Maybe that’s the simple secret to horror films and super hero films usually doing well at the box office.

As I made the hour and a half drove home from Postville yesterday I thought of all lives involved in Monday’s raid. Certainly surrounded by agents with guns and helicopters overhead was a dramatic and traumatic situation. Now many are separated from family members and facing deportation. Others face charges of identification tampering.

It made me recall my days in Miami when Haitians would risk their lives to come to the United States on overcrowded and poorly constructed boats. And sometimes they died in the process.

The mayor of Postville said if the meat packing plant closed then his town could become a ghost town. There is a lot at stake from many angles in Monday’s raid.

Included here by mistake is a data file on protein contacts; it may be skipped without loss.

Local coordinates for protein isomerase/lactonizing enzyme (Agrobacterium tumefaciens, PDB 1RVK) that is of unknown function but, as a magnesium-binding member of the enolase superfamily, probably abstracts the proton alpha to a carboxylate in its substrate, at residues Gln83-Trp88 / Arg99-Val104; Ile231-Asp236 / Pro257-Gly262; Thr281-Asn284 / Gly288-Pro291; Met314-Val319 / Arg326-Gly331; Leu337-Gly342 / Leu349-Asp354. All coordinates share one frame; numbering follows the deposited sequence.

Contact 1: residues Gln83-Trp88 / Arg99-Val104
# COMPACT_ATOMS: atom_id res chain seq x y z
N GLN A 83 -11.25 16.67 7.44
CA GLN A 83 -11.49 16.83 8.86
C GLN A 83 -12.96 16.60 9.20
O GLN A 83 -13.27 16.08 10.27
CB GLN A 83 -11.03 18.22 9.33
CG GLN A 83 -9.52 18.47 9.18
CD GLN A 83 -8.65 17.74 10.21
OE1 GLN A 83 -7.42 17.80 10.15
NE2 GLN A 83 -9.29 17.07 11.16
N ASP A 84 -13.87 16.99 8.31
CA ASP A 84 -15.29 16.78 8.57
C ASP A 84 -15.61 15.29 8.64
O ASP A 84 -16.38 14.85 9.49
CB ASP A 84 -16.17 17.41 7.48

What’s at stake in the script you are now writing?

“What’s at stake?” is a significant question in life as well as drama.

copyright 2008 Scott W. Smith

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Thanks in part to the plethora of new books and seminars on screenwriting, a new phenomenon is taking over Hollywood: Major scripts are skillfully, seductively shaped, yet they are soulless. They tend to be shiny but superficial.”

                            Richard Walter
UCLA Screenwriting Professor

 “Where do we go to solves life’s problems? We go to the movies… Stories are the language of the heart.”

John Eldredge

In my post “Screenwriting by Numbers” I pointed out some basic numbers common to the majority of produced screenplays. But now we’re going to go beyond mere numbers and talk about what make movies work beyond the level of entertainment.